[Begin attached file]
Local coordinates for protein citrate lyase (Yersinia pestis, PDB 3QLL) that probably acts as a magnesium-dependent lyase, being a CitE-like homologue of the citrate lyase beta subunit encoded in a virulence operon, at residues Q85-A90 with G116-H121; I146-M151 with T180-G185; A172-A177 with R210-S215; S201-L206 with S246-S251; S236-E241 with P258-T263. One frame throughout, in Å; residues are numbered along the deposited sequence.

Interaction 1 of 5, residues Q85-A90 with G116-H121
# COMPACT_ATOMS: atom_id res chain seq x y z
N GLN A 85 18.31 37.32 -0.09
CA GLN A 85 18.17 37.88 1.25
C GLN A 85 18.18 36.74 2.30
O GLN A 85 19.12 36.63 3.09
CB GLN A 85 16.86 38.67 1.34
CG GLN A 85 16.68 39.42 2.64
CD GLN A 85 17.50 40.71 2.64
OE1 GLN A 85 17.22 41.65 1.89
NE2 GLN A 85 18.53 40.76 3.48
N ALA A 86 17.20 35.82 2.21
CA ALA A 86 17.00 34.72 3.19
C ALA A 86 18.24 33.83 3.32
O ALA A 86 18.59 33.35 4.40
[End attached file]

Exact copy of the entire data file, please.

Local coordinates for protein citrate lyase (Yersinia pestis, PDB 3QLL) that probably acts as a magnesium-dependent lyase, being a CitE-like homologue of the citrate lyase beta subunit encoded in a virulence operon, at residues Q85-A90 with G116-H121; I146-M151 with T180-G185; A172-A177 with R210-S215; S201-L206 with S246-S251; S236-E241 with P258-T263. One frame throughout, in Å; residues are numbered along the deposited sequence.

Interaction 1 of 5, residues Q85-A90 with G116-H121
# COMPACT_ATOMS: atom_id res chain seq x y z
N GLN A 85 18.31 37.32 -0.09
CA GLN A 85 18.17 37.88 1.25
C GLN A 85 18.18 36.74 2.30
O GLN A 85 19.12 36.63 3.09
CB GLN A 85 16.86 38.67 1.34
CG GLN A 85 16.68 39.42 2.64
CD GLN A 85 17.50 40.71 2.64
OE1 GLN A 85 17.22 41.65 1.89
NE2 GLN A 85 18.53 40.76 3.48
N ALA A 86 17.20 35.82 2.21
CA ALA A 86 17.00 34.72 3.19
C ALA A 86 18.24 33.83 3.32
O ALA A 86 18.59 33.35 4.40